Ahead of AIPAC’s annual conference last month in Washington, Kushner advised his father-in-law to lay out concrete policies that would help smooth over relations with the Jewish community, according to two sources. He further advised him to use a teleprompter for the speech, ditching his usual conversational style, the people close to Trump said.
It was also Kushner who fielded a call from Israel’s ambassador to the United States, Ron Dermer, who wanted to offer Trump the Israeli government’s perspective ahead of the AIPAC speech, according to the sources.
Dermer’s office declined to comment.
In the end, Trump delivered an uncharacteristically detailed speech to the 18,000 people who attended the conference, outlining a series of policy positions broadly aligned with AIPAC’s. An AIPAC spokesman declined to comment.
Trump told attendees that Palestinians must scrub hatred of Israel from their educational system and stop naming public places after people who attacked Israel. He said the United States must stand with Israel in rejecting attempts by the United Nations to impose restrictions on Israel or parameters for a peace deal. He criticized the U.S. deal with Iran as bad for Israel.
While helping Trump craft the speech, Kushner sought advice from the politically connected editor of his newspaper, the New York Observer. The editor, Ken Kurson, a former speech writer for former New York Mayor Rudy Giuliani, wrote in an email to Reuters that he reviewed the speech before Trump delivered it.
Trump has loomed large in Kushner’s life since day one of his marriage. The New York Post reported that invitations to Kushner’s wedding, held at a Trump golf club in New Jersey, included a flier advertising Trump’s other golf properties.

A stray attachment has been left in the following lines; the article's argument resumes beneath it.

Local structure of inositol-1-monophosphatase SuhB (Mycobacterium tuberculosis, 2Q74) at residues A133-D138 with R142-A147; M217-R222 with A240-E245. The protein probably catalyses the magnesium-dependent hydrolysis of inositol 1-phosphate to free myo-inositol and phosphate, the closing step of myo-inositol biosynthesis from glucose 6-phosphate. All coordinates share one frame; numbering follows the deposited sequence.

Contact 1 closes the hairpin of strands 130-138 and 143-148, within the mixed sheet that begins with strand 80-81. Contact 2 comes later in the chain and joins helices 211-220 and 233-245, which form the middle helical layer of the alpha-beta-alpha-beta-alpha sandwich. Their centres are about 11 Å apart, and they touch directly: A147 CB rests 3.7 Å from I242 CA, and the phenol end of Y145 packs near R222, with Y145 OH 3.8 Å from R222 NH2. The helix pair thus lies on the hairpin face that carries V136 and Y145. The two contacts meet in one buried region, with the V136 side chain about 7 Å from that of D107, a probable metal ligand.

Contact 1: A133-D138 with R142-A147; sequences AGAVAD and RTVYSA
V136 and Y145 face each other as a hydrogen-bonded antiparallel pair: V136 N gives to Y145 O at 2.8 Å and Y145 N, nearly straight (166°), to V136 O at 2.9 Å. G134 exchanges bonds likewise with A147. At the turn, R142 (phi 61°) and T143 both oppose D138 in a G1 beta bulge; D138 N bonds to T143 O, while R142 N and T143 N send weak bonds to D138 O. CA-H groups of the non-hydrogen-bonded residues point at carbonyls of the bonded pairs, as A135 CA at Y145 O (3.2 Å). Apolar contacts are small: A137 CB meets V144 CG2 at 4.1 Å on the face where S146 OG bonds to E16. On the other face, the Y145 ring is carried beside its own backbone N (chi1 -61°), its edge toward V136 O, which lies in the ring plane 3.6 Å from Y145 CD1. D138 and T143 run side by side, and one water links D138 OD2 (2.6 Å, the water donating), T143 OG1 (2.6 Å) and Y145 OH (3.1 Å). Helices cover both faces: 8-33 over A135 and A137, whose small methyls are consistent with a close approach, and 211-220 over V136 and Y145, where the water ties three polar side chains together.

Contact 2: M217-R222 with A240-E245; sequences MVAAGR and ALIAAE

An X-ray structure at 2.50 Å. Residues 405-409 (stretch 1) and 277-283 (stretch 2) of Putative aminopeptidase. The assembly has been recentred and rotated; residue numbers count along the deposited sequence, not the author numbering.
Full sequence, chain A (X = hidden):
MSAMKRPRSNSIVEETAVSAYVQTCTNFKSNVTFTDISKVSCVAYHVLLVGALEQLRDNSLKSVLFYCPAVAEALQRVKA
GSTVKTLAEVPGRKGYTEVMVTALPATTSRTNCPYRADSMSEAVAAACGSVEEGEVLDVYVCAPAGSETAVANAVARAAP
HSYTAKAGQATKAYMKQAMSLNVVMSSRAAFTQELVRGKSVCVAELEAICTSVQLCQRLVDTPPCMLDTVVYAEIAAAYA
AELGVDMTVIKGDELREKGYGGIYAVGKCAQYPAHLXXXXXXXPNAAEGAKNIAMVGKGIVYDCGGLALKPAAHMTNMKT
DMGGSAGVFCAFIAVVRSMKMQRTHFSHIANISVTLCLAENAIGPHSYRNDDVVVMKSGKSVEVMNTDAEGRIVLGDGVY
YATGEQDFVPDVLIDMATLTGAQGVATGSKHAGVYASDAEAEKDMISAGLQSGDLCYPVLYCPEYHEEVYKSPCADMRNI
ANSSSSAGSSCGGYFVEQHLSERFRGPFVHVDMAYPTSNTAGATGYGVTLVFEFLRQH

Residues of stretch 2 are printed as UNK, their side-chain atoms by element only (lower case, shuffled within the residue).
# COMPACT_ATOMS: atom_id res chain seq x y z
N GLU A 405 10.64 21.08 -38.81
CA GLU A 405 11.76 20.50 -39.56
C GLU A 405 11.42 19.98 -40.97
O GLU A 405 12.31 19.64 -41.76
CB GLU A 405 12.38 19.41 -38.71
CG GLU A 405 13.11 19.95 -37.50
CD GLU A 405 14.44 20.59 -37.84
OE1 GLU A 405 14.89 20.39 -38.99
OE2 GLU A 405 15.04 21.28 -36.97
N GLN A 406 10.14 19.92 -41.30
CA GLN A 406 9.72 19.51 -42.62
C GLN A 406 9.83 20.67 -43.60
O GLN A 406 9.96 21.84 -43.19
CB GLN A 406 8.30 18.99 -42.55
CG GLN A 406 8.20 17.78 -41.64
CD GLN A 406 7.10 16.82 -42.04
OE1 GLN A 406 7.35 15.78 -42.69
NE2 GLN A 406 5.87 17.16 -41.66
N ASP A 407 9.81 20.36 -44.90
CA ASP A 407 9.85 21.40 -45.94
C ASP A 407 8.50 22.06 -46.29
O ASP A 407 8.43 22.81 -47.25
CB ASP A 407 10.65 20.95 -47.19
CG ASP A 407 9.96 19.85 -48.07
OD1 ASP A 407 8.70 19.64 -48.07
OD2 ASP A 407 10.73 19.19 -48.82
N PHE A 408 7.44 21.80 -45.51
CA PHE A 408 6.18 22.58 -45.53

Kushner, who with his wife has taken family vacations with News Corp (NWSA.O) owner Murdoch and his ex-wife Wendi Deng, has worked to calm Murdoch’s ire with Trump over the candidate’s criticism of the company’s Fox News Channel and star anchor Megyn Kelly, two people familiar with his activities say.
During regular phone calls and lunches Kushner tries both to soothe Murdoch and stump for his father-in-law, these people said.
Despite his influence behind the scenes, Kushner keeps a largely low profile on the campaign trail. During a Trump rally in South Carolina last November, he hung back while other family members took the stage until his father-in-law called him out.
“Where’s Jared? Jared get up here,” Trump shouted. Kushner, clad in charcoal-colored pants and a black quilted down vest, shuffled up, hands jammed in his pockets.
“Jared’s a very successful developer and he just loves politics now,” Trump said, adding with a bit of gleeful teasing: “Look at him. See the way he dresses?”
(Story corrects real estate billionaire to billionaire in 10th paragraph characterization of Ronald Perelman).
Reporting by Emily Flitter; Additional reporting by Olivia Oran in New York and Emily Stephenson in Washington; Editing by Howard Goller